Monday’s Media Stories


1. The Guardian publishes its annual list of the most powerful 100 people in the Media. The Googlers are at the top. Steve Jobs is at number 6. Clarkson is at 58. Ant and Dec are at 99. A bizarre mix of names. I am curiously absent, unless there’s a number higher than 1.

2. James May was on Simon Mayo this afternoon. You could always listen to the interview on The Daily Mayo, or you can read some of the highlights here. Mayo claimed on air that they’d received more texts and emails for May than they had for any other guest in the history of the programme – including Jeremy Clarkson. And yet James May isn’t even on the top 100 list – unless there’s a number higher than 1.

3. Over on BoingBoing, they have a link to a story about a (possibly) faked object which purported to be the first media artefact made with movable type – not that anybody can read it.

4. Also from BoingBoing, a link to some YouTube videos produced by Nottingham University which illustrate each element in the periodic table. A lovely example of how science is being represented using new media. Why hasn’t the BBC’s Horizon strand ever done pithy illustrations of periodic table elements?

5. The Mosley court case rumbles towards a conclusion.

6. Big Brother axed in Australia. Meanwhile, the Daily Star lead story is Big Brother every day.

7. This weekend’s news cycle was fascinating. Quite often, you’ll hear about major government initiatives on a Sunday morning. This is partly because Sunday newspapers are huge, and more widely read perhaps than their weekday counterparts (people have more time), and partly because of the traditional Sunday morning/lunchtime political shows like the Andrew Marr Show (BBC1), or, –er, that’s it. Sky News gets a look-in, but how many people are watching that on a Sunday morning?

(Sky News has an average weekly audience share of 0.4%, with each person watching it for an average of… 6 minutes. Are ministers aware of these figures? All that happens is that they’re interviewed on air, watched by two men and a dog, and then every gaffe and bluff is picked up by every other news outlet for the next 24 hours. It’s the same technique being used by the Guardian to report on the James May quotes: they’re simply reporting something said on another news outlet.)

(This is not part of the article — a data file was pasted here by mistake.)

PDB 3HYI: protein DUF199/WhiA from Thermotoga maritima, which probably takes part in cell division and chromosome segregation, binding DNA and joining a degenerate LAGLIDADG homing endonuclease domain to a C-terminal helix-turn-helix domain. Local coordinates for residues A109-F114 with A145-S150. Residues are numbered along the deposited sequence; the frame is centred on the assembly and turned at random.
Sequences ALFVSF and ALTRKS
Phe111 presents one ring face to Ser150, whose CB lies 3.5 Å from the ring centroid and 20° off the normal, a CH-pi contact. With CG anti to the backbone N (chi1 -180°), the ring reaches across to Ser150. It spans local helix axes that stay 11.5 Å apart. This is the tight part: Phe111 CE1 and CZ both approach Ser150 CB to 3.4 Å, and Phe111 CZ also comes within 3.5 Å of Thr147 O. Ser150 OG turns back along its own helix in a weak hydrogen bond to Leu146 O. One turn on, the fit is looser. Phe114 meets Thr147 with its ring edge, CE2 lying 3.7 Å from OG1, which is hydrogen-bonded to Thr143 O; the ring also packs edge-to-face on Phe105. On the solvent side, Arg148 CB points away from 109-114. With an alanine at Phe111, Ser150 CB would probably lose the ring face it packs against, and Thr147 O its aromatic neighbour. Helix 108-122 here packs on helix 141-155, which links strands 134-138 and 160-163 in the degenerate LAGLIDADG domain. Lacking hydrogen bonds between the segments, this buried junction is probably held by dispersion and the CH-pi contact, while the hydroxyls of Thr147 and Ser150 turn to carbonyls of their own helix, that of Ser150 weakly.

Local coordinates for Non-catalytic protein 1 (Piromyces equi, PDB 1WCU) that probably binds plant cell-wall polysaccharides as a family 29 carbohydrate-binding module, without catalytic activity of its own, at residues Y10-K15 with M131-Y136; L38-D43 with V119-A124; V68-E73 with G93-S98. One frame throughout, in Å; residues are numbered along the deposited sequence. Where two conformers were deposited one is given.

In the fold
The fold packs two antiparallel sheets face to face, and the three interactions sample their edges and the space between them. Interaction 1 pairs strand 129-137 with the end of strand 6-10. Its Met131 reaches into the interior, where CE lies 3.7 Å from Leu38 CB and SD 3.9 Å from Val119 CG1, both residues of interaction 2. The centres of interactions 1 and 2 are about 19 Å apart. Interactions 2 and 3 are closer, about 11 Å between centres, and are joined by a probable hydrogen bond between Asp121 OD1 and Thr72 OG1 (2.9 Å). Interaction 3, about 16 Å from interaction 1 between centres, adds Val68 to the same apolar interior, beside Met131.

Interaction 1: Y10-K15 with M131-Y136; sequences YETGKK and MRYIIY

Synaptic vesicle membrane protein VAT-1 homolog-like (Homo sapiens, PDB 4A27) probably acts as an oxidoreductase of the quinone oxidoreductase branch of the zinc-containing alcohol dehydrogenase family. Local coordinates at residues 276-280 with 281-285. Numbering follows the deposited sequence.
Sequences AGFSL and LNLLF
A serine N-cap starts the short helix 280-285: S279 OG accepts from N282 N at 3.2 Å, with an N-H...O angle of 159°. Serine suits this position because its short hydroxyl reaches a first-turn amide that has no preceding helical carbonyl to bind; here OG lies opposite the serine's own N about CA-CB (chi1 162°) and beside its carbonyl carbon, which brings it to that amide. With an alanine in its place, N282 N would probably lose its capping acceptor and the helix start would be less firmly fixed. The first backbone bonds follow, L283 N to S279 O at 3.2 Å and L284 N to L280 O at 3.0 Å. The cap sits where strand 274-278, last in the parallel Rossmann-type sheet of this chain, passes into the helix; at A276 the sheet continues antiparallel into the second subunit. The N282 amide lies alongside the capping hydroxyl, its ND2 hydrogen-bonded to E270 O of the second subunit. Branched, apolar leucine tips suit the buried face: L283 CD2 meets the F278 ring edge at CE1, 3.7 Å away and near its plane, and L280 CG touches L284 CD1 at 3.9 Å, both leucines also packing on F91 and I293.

Of course, in the good old days, there was a very important show called Weekend World on ITV presented by Brian Walden (theme tune by American prog rock outfit Mountain), but these days ITV prefers to show, um, Coronation Street, apparently. Channel 4 doesn’t bother with politics, either. Even Radio 4 leaves politics alone on a Sunday morning, preferring a diet of religion or farming.

None of these facts of modern media life seem to have penetrated Westminster, however, and you still find ministers floating policies on Sunday mornings like so many air biscuits before anybody is awake enough to really hear/know what they’re saying. This weekend it was the genius idea of trooping knife-carrying thugs into hospital wards to meet knife victims — an initiative that sounded half-mad and half-baked even as the headline was being read out on 5Live Breakfast.

By the time it gets to Monday, everybody is over their Sunday morning hangover, and the Minister often has to stand up in Parliament and back-pedal (or U-turn) like mad in order to “clarify” what he or she really meant.

The venerable BBC comedy series Yes, Minister (later Yes, Prime Minister) portrayed politicians as bumbling incompetents who often had to be rescued by their civil servants. On camera, in a TV studio, ministers are often like rabbits in headlights, easy meat for a skilled interviewer. Most people really cannot see the bigger picture, and ideas that sound all riggghert in their heads are revealed to be completely unworkable once exposed to public scrutiny… and civil servants don’t work on Sundays.